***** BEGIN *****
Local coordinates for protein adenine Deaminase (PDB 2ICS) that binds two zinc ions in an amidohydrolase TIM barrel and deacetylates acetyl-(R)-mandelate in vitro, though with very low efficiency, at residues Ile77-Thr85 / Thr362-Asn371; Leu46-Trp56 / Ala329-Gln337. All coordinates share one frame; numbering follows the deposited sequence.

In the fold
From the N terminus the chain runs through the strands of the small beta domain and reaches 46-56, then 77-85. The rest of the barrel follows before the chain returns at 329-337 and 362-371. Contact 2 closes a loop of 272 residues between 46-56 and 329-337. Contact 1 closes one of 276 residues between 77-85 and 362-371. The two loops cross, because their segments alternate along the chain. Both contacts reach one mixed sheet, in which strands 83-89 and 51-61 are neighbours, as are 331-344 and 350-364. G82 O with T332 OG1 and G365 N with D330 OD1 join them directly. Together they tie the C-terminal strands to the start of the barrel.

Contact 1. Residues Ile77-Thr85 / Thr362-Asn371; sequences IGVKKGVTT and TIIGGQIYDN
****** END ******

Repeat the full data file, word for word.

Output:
Local coordinates for protein adenine Deaminase (PDB 2ICS) that binds two zinc ions in an amidohydrolase TIM barrel and deacetylates acetyl-(R)-mandelate in vitro, though with very low efficiency, at residues Ile77-Thr85 / Thr362-Asn371; Leu46-Trp56 / Ala329-Gln337. All coordinates share one frame; numbering follows the deposited sequence.

In the fold
From the N terminus the chain runs through the strands of the small beta domain and reaches 46-56, then 77-85. The rest of the barrel follows before the chain returns at 329-337 and 362-371. Contact 2 closes a loop of 272 residues between 46-56 and 329-337. Contact 1 closes one of 276 residues between 77-85 and 362-371. The two loops cross, because their segments alternate along the chain. Both contacts reach one mixed sheet, in which strands 83-89 and 51-61 are neighbours, as are 331-344 and 350-364. G82 O with T332 OG1 and G365 N with D330 OD1 join them directly. Together they tie the C-terminal strands to the start of the barrel.

Contact 1. Residues Ile77-Thr85 / Thr362-Asn371; sequences IGVKKGVTT and TIIGGQIYDN